But all these innovative programs and expanded opportunities will not, in and of themselves, make a difference if each of us, as parents and as community leaders, fail to do our part by encouraging excellence in our children. (Applause.) Government programs alone won’t get our children to the Promised Land. We need a new mind set, a new set of attitudes — because one of the most durable and destructive legacies of discrimination is the way we’ve internalized a sense of limitation; how so many in our community have come to expect so little from the world and from themselves.
We’ve got to say to our children, yes, if you’re African American, the odds of growing up amid crime and gangs are higher. Yes, if you live in a poor neighborhood, you will face challenges that somebody in a wealthy suburb does not have to face. But that’s not a reason to get bad grades — (applause) — that’s not a reason to cut class — (applause) — that’s not a reason to give up on your education and drop out of school. (Applause.) No one has written your destiny for you. Your destiny is in your hands — you cannot forget that. That’s what we have to teach all of our children. No excuses. (Applause.) No excuses.
You get that education, all those hardships will just make you stronger, better able to compete. Yes we can. (Applause.)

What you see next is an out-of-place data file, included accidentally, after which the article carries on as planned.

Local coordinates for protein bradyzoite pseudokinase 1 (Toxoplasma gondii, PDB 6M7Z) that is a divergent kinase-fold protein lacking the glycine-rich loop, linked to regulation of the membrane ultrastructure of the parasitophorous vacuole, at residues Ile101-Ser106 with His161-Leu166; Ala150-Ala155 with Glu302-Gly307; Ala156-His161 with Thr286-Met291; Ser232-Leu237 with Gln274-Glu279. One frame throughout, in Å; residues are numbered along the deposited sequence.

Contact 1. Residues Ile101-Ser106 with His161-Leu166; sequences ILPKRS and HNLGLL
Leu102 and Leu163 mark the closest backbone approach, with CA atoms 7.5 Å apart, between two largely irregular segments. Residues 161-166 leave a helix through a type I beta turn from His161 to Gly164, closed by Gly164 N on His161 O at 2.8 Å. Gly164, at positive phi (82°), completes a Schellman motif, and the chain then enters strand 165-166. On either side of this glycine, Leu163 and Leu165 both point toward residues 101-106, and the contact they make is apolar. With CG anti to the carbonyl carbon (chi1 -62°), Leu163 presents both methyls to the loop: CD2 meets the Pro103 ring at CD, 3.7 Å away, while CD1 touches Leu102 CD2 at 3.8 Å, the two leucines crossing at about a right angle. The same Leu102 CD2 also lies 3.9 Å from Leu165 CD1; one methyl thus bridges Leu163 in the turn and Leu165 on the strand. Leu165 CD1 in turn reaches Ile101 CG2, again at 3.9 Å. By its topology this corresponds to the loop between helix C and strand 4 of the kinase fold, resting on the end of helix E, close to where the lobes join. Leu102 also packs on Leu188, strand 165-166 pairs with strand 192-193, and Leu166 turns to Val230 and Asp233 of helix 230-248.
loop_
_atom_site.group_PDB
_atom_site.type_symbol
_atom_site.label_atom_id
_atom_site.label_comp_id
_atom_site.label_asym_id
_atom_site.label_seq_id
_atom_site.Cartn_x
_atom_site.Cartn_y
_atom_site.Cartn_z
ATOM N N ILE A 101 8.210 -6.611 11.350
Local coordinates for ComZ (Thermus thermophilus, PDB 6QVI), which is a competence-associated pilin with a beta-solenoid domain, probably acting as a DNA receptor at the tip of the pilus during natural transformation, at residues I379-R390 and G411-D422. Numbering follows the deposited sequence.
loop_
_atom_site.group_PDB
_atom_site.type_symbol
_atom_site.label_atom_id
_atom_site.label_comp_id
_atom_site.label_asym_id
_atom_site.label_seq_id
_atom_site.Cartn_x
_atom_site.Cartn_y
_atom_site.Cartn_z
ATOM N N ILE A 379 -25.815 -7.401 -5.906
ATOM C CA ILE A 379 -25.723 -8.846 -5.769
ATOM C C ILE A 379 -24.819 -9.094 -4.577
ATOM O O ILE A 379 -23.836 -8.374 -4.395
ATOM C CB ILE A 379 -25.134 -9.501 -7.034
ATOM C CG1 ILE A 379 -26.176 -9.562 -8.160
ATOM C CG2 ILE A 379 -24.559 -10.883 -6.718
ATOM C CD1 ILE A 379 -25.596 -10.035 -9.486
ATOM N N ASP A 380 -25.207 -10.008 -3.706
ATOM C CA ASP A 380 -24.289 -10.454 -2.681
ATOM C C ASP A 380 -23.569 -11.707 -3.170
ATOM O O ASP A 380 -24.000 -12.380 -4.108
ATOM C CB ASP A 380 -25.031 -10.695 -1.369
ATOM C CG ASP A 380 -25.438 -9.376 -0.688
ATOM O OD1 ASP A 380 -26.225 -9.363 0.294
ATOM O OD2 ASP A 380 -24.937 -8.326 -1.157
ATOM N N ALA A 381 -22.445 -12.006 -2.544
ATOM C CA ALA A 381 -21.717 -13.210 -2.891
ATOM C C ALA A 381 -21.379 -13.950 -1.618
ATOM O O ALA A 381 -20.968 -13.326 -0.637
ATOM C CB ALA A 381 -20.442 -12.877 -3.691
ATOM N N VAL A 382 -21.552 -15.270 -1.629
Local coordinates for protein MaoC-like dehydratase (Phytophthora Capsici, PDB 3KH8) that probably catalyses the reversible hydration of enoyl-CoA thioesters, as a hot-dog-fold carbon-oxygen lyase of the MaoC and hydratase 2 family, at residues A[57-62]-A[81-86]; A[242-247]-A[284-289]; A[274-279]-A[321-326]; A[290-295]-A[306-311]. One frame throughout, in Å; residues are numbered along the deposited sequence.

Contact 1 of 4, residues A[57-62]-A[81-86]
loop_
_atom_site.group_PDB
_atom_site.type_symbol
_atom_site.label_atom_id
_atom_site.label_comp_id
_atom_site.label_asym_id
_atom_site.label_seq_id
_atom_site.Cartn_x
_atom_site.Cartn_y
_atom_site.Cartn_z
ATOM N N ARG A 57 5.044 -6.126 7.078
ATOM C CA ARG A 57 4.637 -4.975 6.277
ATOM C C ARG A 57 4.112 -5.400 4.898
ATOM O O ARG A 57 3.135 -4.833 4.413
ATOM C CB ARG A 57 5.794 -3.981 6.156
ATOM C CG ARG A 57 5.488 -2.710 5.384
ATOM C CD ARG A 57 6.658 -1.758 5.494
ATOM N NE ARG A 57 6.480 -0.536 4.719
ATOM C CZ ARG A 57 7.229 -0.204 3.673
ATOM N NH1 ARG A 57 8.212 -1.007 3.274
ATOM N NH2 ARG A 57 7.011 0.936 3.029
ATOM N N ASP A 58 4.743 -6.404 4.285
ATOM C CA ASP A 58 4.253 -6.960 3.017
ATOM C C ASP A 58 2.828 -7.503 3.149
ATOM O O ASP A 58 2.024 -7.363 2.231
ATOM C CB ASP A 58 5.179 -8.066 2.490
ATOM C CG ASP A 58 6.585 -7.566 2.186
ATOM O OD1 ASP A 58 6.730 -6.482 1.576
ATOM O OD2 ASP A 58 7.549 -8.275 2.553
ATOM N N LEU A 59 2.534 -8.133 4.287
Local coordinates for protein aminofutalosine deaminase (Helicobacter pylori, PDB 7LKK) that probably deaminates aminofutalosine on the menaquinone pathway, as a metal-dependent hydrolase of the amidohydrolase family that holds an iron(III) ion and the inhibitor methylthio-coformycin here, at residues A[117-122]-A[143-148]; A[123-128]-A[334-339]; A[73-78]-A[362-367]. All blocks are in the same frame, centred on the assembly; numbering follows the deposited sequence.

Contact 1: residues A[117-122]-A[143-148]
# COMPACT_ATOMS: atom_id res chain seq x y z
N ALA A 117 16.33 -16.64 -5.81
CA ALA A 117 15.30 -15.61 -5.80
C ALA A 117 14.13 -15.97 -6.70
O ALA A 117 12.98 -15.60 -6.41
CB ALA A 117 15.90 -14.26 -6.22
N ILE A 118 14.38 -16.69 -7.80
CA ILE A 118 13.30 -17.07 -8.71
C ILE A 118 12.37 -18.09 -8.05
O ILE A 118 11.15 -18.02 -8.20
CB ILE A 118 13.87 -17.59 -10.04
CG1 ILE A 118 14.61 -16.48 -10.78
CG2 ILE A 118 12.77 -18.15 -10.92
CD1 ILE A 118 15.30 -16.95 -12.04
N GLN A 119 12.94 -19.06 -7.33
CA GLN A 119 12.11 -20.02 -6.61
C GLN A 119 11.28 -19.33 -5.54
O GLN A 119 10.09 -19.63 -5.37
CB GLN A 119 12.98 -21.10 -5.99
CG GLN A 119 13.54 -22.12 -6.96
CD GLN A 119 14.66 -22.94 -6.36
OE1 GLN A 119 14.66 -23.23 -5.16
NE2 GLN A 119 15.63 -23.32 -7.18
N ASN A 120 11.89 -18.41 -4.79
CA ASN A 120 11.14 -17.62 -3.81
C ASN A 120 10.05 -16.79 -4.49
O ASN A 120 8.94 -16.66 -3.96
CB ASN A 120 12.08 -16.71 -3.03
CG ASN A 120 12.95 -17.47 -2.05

To parents — to parents, we can’t tell our kids to do well in school and then fail to support them when they get home. (Applause.) You can’t just contract out parenting. For our kids to excel, we have to accept our responsibility to help them learn. That means putting away the Xbox — (applause) — putting our kids to bed at a reasonable hour. (Applause.) It means attending those parent-teacher conferences and reading to our children and helping them with their homework. (Applause.)
And by the way, it means we need to be there for our neighbor’s sons and daughters. (Applause.) We need to go back to the time, back to the day when we parents saw somebody, saw some kid fooling around and — it wasn’t your child, but they’ll whup you anyway. (Laughter and applause.) Or at least they’ll tell your parents — the parents will. You know. (Laughter.) That’s the meaning of community. That’s how we can reclaim the strength and the determination and the hopefulness that helped us come so far; helped us make a way out of no way.
It also means pushing our children to set their sights a little bit higher. They might think they’ve got a pretty good jump shot or a pretty good flow, but our kids can’t all aspire to be LeBron or Lil Wayne. (Applause.) I want them aspiring to be scientists and engineers — (applause) — doctors and teachers — (applause) — not just ballers and rappers. I want them aspiring to be a Supreme Court Justice. (Applause.) I want them aspiring to be the President of the United States of America. (Applause.)